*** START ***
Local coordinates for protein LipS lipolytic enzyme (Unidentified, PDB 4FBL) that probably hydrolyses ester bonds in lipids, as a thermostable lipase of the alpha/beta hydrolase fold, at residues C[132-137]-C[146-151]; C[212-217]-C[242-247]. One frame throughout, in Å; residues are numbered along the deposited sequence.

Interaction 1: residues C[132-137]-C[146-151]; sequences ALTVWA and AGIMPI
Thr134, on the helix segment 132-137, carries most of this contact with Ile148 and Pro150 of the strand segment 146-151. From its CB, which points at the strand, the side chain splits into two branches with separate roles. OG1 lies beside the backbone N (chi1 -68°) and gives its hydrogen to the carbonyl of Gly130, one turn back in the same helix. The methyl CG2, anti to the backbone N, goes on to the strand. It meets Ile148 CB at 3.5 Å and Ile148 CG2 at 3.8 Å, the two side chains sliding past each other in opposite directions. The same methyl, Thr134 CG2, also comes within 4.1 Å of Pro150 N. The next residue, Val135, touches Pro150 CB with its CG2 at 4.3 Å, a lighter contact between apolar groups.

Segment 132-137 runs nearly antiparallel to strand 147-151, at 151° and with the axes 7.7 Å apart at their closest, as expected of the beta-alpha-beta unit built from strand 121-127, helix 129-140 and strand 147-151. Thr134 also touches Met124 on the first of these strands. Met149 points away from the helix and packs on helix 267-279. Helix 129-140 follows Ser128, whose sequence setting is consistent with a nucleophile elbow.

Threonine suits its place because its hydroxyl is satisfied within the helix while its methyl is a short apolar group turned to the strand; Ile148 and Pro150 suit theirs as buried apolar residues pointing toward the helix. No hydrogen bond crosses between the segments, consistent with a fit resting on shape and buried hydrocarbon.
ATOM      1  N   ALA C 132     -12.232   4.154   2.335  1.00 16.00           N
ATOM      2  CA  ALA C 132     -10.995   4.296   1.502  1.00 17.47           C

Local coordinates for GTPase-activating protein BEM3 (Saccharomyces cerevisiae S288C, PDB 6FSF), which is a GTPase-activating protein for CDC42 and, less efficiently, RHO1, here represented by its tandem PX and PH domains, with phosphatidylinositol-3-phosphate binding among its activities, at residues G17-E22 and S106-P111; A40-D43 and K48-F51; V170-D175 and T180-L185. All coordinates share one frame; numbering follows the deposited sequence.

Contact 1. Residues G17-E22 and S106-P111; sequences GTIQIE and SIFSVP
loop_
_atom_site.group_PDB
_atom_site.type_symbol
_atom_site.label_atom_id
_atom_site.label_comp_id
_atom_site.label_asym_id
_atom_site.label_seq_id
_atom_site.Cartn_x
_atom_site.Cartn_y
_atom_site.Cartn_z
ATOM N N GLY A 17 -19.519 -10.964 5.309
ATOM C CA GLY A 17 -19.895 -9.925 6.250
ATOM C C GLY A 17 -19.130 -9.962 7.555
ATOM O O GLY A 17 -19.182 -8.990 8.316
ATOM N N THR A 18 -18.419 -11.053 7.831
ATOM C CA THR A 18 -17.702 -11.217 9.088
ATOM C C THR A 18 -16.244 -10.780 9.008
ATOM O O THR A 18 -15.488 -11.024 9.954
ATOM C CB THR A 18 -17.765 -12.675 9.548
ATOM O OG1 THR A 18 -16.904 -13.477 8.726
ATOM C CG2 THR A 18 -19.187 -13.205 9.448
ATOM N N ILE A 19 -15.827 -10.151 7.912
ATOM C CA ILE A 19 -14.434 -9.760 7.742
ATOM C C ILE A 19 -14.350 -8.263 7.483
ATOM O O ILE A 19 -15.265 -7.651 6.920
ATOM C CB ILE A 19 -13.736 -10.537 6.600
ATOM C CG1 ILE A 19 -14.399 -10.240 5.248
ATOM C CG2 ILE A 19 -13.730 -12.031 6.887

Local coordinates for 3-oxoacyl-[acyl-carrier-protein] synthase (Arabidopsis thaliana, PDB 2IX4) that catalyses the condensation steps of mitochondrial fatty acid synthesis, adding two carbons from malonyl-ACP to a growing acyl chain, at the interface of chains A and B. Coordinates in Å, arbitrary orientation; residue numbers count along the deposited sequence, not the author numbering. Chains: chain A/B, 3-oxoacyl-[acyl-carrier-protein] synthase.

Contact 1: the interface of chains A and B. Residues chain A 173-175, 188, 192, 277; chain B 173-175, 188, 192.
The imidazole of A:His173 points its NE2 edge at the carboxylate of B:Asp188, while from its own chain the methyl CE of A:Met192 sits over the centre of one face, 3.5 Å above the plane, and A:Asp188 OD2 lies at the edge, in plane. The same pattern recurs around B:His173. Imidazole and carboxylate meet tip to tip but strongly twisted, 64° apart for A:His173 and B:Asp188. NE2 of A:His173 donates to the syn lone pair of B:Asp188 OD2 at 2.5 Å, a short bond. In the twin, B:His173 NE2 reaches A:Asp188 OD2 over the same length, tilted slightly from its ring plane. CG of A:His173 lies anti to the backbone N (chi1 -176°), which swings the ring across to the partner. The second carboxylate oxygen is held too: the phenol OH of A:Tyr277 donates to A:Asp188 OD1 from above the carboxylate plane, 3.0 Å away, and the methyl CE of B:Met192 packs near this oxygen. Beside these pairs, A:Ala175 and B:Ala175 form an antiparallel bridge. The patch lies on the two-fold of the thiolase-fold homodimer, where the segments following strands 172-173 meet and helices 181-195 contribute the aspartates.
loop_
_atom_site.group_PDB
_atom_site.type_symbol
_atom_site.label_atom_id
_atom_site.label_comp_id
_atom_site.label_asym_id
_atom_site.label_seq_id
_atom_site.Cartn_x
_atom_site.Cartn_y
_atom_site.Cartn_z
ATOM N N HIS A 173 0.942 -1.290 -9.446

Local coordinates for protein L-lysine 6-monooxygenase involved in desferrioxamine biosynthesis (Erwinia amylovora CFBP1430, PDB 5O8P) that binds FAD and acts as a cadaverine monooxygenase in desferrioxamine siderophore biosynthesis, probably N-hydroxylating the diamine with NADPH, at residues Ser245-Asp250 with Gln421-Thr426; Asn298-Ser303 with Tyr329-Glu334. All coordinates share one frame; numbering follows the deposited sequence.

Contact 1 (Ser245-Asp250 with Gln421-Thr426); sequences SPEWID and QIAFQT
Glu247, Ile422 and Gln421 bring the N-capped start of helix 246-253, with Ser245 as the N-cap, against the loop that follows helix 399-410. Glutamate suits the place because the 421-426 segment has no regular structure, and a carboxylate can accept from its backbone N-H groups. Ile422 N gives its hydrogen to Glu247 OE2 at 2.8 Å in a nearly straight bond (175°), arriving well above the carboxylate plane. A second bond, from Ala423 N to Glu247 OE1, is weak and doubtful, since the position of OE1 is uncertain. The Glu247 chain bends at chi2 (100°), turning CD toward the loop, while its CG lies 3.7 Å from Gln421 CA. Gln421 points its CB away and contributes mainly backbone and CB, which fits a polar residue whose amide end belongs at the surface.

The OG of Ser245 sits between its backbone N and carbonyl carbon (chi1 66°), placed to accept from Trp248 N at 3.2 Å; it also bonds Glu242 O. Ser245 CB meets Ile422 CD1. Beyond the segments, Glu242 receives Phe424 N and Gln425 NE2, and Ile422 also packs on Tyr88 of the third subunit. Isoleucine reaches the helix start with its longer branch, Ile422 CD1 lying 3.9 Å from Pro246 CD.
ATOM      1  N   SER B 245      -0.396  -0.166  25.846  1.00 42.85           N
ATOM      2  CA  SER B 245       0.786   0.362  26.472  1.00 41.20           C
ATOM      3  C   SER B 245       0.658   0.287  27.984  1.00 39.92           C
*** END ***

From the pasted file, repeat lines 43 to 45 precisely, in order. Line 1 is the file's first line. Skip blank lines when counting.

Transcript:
_atom_site.type_symbol
_atom_site.label_atom_id
_atom_site.label_comp_id